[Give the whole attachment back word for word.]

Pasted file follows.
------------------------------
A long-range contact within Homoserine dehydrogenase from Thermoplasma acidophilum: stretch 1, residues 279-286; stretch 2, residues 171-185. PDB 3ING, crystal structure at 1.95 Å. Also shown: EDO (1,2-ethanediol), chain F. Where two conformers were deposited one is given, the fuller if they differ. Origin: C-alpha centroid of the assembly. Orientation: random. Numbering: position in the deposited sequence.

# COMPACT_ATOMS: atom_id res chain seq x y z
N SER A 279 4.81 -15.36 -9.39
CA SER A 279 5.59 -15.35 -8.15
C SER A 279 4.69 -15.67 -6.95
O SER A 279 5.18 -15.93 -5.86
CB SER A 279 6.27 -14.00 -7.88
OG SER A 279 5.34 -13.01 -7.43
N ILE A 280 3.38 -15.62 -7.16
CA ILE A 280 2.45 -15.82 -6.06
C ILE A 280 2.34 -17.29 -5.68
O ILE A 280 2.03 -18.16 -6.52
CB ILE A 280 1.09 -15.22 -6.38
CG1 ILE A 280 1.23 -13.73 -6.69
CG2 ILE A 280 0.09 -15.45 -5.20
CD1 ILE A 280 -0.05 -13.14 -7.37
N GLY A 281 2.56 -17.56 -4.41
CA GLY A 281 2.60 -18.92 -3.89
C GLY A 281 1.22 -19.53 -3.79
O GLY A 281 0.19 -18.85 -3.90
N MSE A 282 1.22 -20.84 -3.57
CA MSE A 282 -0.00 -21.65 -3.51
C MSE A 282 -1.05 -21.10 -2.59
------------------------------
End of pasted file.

A long-range contact within Homoserine dehydrogenase from Thermoplasma acidophilum: stretch 1, residues 279-286; stretch 2, residues 171-185. PDB 3ING, crystal structure at 1.95 Å. Also shown: EDO (1,2-ethanediol), chain F. Where two conformers were deposited one is given, the fuller if they differ. Origin: C-alpha centroid of the assembly. Orientation: random. Numbering: position in the deposited sequence.

# COMPACT_ATOMS: atom_id res chain seq x y z
N SER A 279 4.81 -15.36 -9.39
CA SER A 279 5.59 -15.35 -8.15
C SER A 279 4.69 -15.67 -6.95
O SER A 279 5.18 -15.93 -5.86
CB SER A 279 6.27 -14.00 -7.88
OG SER A 279 5.34 -13.01 -7.43
N ILE A 280 3.38 -15.62 -7.16
CA ILE A 280 2.45 -15.82 -6.06
C ILE A 280 2.34 -17.29 -5.68
O ILE A 280 2.03 -18.16 -6.52
CB ILE A 280 1.09 -15.22 -6.38
CG1 ILE A 280 1.23 -13.73 -6.69
CG2 ILE A 280 0.09 -15.45 -5.20
CD1 ILE A 280 -0.05 -13.14 -7.37
N GLY A 281 2.56 -17.56 -4.41
CA GLY A 281 2.60 -18.92 -3.89
C GLY A 281 1.22 -19.53 -3.79
O GLY A 281 0.19 -18.85 -3.90
N MSE A 282 1.22 -20.84 -3.57
CA MSE A 282 -0.00 -21.65 -3.51
C MSE A 282 -1.05 -21.10 -2.59